By Henry Srebrnik, [Charlottetown, PEI] Guardian
In a tour de force published earlier this year, University of California at Berkeley Professor John Connelly surveys the past thousand years in his book From Peoples into Nations: A History of Eastern Europe. It will be the standard text for years to come.
One of these peoples, the Magyars, or Hungarians, have played a major role in the region. By the late middle ages, the medieval Kingdom of Hungary was an important Christian state. That kingdom, however, was destroyed by the Ottoman Turks at the Battle of Mohacs in 1526, when Sultan Suleiman the Magnificent wiped out much of Hungary’s nobility and clergy.
Defence against Ottoman expansion shifted to the Habsburg emperors of Austria, and by 1700 all of Hungary had come under their rule. In 1867 Hungary became an autonomous partner in the renamed Austro-Hungarian Empire, but the “Dual Monarchy” was defeated in the First World War and the empire dissolved.
The post-war collapse of the Habsburg and three other major empires led to the formation of new states throughout the region, each determined to establish boundaries that would provide it with the largest possible territory.
Some succeeded, others failed, and this was particularly true of the nations defeated in the war. For instance, the map known as the “Carte Rouge,” created by the Hungarian Count Pal Teleki in 1918, represented the density of different Hungarian regions’ by ethnic population.
Created as a scientific backing for Hungary’s position at the peace talks after the end of the conflict, it was of little help. The 1920 Treaty of Trianon saw defeated Hungary lose two-thirds of its pre-war territory and some 60 per cent of its population. It remains a sore point among Hungarians to this day.
Hungary, an ally of Nazi Germany in the Second World War, again ended up on the losing side, and became a Soviet Russian satellite state. Although the 1956 uprising failed, Communism in Hungary thereafter tended to be more tolerable than in other states behind the Iron Curtain.
The decades of the 1960s-70s saw economic reforms, known as the “New Economic Mechanism, popularly called “Goulash Communism.”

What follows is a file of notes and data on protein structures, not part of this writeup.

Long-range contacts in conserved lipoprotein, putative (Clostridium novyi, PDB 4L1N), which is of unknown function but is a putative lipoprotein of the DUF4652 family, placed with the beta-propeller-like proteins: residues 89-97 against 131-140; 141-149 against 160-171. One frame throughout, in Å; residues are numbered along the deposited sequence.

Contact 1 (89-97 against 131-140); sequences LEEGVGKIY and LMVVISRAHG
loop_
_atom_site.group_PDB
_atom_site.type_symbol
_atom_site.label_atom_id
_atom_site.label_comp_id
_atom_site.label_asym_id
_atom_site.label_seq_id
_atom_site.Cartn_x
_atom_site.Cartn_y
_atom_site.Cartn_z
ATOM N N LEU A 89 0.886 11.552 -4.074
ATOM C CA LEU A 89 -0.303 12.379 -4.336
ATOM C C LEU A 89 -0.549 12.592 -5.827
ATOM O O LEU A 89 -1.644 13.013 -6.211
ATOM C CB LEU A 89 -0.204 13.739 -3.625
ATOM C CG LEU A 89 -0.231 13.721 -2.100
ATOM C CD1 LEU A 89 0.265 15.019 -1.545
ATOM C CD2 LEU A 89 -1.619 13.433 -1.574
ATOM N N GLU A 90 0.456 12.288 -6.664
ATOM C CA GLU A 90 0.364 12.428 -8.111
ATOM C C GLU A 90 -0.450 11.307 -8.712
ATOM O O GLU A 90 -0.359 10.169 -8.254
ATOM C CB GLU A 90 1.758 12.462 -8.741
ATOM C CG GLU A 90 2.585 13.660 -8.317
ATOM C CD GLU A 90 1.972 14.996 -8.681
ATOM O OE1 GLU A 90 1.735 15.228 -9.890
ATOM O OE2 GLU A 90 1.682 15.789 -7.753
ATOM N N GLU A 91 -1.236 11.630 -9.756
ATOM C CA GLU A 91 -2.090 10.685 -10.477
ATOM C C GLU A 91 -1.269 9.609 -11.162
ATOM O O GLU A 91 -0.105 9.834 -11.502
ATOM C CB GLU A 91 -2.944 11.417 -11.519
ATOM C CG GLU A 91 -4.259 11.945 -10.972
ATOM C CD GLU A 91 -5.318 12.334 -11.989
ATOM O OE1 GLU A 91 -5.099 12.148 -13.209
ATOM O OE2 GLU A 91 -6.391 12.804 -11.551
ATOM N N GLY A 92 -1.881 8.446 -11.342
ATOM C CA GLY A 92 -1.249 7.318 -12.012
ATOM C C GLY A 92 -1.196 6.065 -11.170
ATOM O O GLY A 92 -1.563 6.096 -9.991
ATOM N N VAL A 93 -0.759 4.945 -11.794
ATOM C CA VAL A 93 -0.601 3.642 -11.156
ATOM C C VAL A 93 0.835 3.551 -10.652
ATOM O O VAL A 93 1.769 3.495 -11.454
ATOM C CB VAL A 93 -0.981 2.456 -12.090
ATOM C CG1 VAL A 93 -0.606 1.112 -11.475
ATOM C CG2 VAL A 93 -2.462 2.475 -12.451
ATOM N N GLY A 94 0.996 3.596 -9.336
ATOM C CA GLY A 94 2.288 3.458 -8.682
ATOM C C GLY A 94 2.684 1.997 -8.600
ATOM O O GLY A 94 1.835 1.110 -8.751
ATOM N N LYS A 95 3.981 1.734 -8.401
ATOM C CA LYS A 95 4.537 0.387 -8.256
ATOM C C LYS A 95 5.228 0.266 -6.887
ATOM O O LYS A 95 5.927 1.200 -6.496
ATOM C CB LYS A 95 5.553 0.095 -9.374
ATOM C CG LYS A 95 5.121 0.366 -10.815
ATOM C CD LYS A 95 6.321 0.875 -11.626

So by the time the Cold War ended, the country was virtually free of Marxist dogma. In 1989, there were few doubts about the bright democratic future of post-communist Hungary. But it hasn’t turned out that way. Instead, there has been a bitter repudiation of liberal democracy itself.
Some fifteen years ago, Hungary looked firmly like a success story, having made considerable progress on all sorts of metrics of democracy, rule of law, and institutional quality. Today, on measures such as Freedom House’s Freedom of the World Index, the World Bank’s Worldwide Governance Indicators, and the Cato Institute’s Human Freedom Index, Hungary has undergone a degree of “democratic backsliding” or “de-democratization.”
In the 1990s the judiciary was insulated from political pressures, following recommendations by international authorities. Hungary’s constitutional court was also hailed as one of the strongest in the world, pushing back assertively against government legislation, including striking down its fiscal consolidation package in 1995.
It also deployed the doctrine of an “invisible constitution,” filling the gaps in the text of the constitution by borrowing from international law and developing and applying its own abstract concepts, such as human dignity.
Yet far from entrenching the principles of judicial independence in Hungarian legal practice and political life, these early reforms led to a backlash and ultimately to the full-fledged politicization of the courts under the rule of Prime Minister Viktor Orban and his FIDESZ party.
In elections held in 2010, Orban secured a constitutional majority and passed a new Fundamental Law with FIDESZ votes only. By doing so, he also ensured that the entire pre-2011 jurisprudence of Hungary’s constitutional court went out the window.
Since then, we have seen the forced retirements of large numbers of judges, compromising the judiciary’s integrity; crackdowns on independent media; and the branding of foreign-funded non-governmental organizations as “foreign agents.”
Orban has also hounded the western-oriented Central European University out of the country and forced the university to move to Vienna. However, the European Court of Justice recently ruled that Orban’s decision was not in line with European Union law.
Some analysts blame this as resentment against those forces, spearheaded by the United States and Western Europe, which sought to turn Hungary and other Eastern European nations into copies of the West, without much regard for local realities. It may be a bitter lesson in ideological “overreach.”